Italian dressing

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Italian dressing
Italian dressing.jpg
A dish of Italian dressing
Type Salad dressing or marinade
Place of origin United States
Main ingredients Water, vinegar or lemon juice, vegetable oil, bell peppers, sugar or corn syrup, herbs and spices
Variations Creamy Italian
Cookbook: Italian dressing  Media: Italian dressing

Italian dressing is a vinaigrette-type of salad dressing in United States and Canadian cuisine, consisting of water, vinegar or lemon juice, vegetable oil, chopped bell peppers, usually sugar or corn syrup, and a blend of numerous herbs and spices including oregano, fennel, dill and salt. Onion and garlic can also be used to intensify the dressing’s flavor. It is often bought bottled, or prepared by mixing oil and vinegar with a packaged flavoring mix consisting of dehydrated vegetables and herbs.

North American style Italian dressing is thought to date back to 1948, in Kansas City, MO, where it was served at the Wishbone Restaurant. The Wishbone had been opened in 1945 by Phillip Sollomi along with Lena Sollomi, Phillip's mother.[1] The Italian dressing served at the Wishbone was based on a recipe from Lena Sollomi's Sicilian family which was a blend of oil, vinegar, herbs and spices.[1] Demand for the salad dressing proved so high that Phillip started a separate operation to produce it for sale, making it by the barrel.[1] The dressing recipe was eventually purchased by Lipton and has been made commercially by a succession of owners since, with the product currently made by Pinnacle Foods, Inc.[1][2][3]

North American-style Italian dressing is not used in Italy, where salad is normally dressed with olive oil, vinegar, salt, and sometimes black pepper at the table, and not with a pre-mixed vinaigrette.[4] Italian dressing is also used as a marinade[5] for meat or vegetables, for stir-frys, and on sandwiches. Pasta salads sometimes include Italian dressing.[6] The caloric content of Italian dressing varies widely.[7] A variety of Italian dressing, known as creamy Italian, consists of the same ingredients, but with milk products and stabilizers added to make the salad dressing creamy.[8]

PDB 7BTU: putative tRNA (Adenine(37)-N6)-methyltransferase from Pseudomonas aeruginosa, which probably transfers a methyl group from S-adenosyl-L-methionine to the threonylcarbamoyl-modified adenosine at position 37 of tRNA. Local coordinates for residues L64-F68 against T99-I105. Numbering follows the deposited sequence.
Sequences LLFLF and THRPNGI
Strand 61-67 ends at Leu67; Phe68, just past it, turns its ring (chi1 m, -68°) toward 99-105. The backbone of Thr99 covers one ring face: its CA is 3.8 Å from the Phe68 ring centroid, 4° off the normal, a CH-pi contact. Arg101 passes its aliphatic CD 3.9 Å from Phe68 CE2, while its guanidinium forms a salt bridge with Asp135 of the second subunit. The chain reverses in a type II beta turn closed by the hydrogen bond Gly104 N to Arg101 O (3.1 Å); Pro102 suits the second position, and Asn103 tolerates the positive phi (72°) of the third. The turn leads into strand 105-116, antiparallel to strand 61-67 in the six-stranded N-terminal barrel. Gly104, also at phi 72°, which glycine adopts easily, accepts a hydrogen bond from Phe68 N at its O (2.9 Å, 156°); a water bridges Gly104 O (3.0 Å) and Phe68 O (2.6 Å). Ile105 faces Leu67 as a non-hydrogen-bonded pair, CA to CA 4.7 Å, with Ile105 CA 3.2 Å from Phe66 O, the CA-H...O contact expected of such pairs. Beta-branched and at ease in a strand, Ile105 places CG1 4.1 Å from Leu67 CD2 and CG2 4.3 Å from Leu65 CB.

1. ^ a b c d Andrea L. Broomfield (2016). Kansas City: A Food Biography. Rowman & Littlefield. pp. 140–142. ISBN 9781442232891. Retrieved 4 February 2016. 
  2. ^ "Wishbone Products - Italian Salad Dressing". Pinnacle Foods Inc. 2016. Retrieved 4 February 2016. 
  3. ^ "Pinnacle Foods Inc.". Pinnacle Foods Inc. 2016. Retrieved 4 February 2016. 
  4. ^ Biba Caggiano (2002). Biba's Northern Italian Cooking. Penguin. p. 188. ISBN 9781440623912. Retrieved 4 February 2016. 
  5. ^ Ernest A. Liner (2005). The Culinary Herpetologist. Bibliomania. p. 147. ISBN 9781932871067. Retrieved 4 February 2016. 
  6. ^ Melissa Barlow (2009). 101 Things to Do with a Salad. Gibbs Smith. p. 59. ISBN 9781423614357. Retrieved 4 February 2016. 
  7. ^ "Salad Dressing Calorie Counter". CalorieLab. Retrieved 2012-05-07. 
  8. ^ Y. H. Hui & Frank Sherkat (2005). Handbook of Food Science, Technology, and Engineering. CRC Press. p. 139. ISBN 9781466507876. Retrieved 4 February 2016.